Defining How and to What Level Autonomous Vehicles Hit the Open Road

Articles 11-07-2018

This is the third article in a series about transportation. The series overview is here.

Imagine a world without erratic driving. A world in which you could proceed through a green traffic signal without hesitation—because the person in front of you, who is in the middle of composing a text message, isn’t trying to drive a car, too.

It’s a safer place. Accidents and fatalities are greatly reduced. Congestion is relieved. More capacity is gained from our existing transportation facilities.

Possible? Many share that vision.

Car manufacturers and other heavyweight firms such as Google and Uber are doing everything in their power to get there first and mass produce vehicles that are autonomous.

Federal and state governments are working to update policy to address the rollout of driverless cars and trucks in America—in particular to assign responsibility without limiting innovation.

Human safety and improving traffic efficiency are two primary goals of the automated car revolution. It’s a genuine opportunity. According to the National Highway Traffic Safety Administration, 90 percent of crashes today occur because of human error.

(Shutterstock.com)

Levels of Automation

Automated driving isn’t cut and dry. There are varying levels.

SAE International, a professional association and standards development organization for the engineering industry, categorizes automated driving into six levels—all dependent on what duties are no longer required of a driver (or how the car and driver will interact).

It’s also important to note that the level of automation is defined by the features engaged while a vehicle is in operation.

Level 0: No Automation—A driver monitors the driving environment completely and performs all tasks.

Level 1: Driver Assistance—Systems include features such as automatic cruise control and emergency braking. However, they don’t take control of a vehicle.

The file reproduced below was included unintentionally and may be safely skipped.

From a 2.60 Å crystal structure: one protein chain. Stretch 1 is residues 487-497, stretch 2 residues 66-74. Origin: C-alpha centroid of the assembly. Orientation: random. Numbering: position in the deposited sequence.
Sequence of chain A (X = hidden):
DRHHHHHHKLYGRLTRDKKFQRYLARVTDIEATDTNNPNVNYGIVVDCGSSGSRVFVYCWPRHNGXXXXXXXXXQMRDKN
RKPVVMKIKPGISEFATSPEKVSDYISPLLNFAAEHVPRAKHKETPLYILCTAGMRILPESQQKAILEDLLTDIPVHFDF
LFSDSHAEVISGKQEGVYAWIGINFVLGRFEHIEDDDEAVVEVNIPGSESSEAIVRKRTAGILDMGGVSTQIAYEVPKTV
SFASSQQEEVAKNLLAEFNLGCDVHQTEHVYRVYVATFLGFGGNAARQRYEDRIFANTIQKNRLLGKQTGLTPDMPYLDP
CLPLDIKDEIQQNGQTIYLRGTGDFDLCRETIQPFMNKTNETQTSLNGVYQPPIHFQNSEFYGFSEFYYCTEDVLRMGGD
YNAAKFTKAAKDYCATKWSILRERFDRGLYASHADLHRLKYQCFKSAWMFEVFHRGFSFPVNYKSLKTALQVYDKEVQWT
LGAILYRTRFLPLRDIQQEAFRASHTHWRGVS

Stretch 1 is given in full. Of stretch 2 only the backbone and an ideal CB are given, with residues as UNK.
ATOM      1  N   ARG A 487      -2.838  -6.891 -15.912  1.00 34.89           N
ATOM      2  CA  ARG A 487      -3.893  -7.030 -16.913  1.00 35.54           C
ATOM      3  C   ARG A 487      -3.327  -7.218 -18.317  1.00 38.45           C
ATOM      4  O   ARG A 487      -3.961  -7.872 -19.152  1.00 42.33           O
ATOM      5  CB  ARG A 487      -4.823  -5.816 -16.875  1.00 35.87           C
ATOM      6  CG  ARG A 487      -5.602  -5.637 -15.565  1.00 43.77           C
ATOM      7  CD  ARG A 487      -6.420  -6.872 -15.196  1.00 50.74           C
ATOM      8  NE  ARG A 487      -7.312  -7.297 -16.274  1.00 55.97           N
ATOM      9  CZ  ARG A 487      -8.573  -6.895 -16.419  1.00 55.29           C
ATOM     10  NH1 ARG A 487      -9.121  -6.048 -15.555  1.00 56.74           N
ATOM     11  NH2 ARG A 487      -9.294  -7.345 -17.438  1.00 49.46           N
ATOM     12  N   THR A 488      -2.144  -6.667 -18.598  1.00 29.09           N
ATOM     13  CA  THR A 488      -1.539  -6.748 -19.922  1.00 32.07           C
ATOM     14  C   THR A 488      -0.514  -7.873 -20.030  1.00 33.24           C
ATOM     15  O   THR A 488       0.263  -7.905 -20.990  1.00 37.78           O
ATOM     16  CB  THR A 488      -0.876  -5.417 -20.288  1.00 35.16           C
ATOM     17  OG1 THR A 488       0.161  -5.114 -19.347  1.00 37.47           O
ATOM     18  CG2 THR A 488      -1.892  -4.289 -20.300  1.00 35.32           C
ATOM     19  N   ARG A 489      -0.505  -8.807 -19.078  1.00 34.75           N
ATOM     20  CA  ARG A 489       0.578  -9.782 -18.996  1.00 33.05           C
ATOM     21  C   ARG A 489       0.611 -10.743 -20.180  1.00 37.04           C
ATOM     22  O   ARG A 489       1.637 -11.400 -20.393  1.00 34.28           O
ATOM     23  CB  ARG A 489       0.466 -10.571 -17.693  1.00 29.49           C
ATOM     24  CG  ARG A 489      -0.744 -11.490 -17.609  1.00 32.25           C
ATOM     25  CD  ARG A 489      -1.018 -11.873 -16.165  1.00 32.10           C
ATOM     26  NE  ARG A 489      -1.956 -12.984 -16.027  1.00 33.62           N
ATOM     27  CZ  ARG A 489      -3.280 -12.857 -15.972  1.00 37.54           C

Level 2: Partial Automation—Driver assistance functions can take control of the vehicle, but the driver continues to monitor the environment and operate the vehicle.

Level 3: Conditional Automation—A driver is not required to monitor the environment and can disengage. However, a driver must be prepared to take control at any time.

Level 4: High Automation—The vehicle performs all driving functions under certain (but not all) conditions. A driver may or may not have the option to control the vehicle.

Level 5: Full Automation—The people inside the vehicle are all passengers. There is no need for a steering wheel.

Future of Ride-Sharing Services

No two rollouts will be the same once this major step in mobility hits the roadways with full force. However, many experts feel ride-sharing services, or “on-demand autonomous,” will be where the technology makes the greatest impact initially.

Autonomous vehicles rely on connectivity, meaning they have access to immediate traffic conditions, weather, surface conditions, construction, maps, adjacent cars and road infrastructure.

A complex system of computers, radars, LiDAR, sensors and maps guides a self-driving vehicle down the road. The infographic below outlines some of the basic features.

(Click on the graphic to enlarge it.)


For more information about Halff’s Transportation team, write to Info-Transportation@Halff.com.

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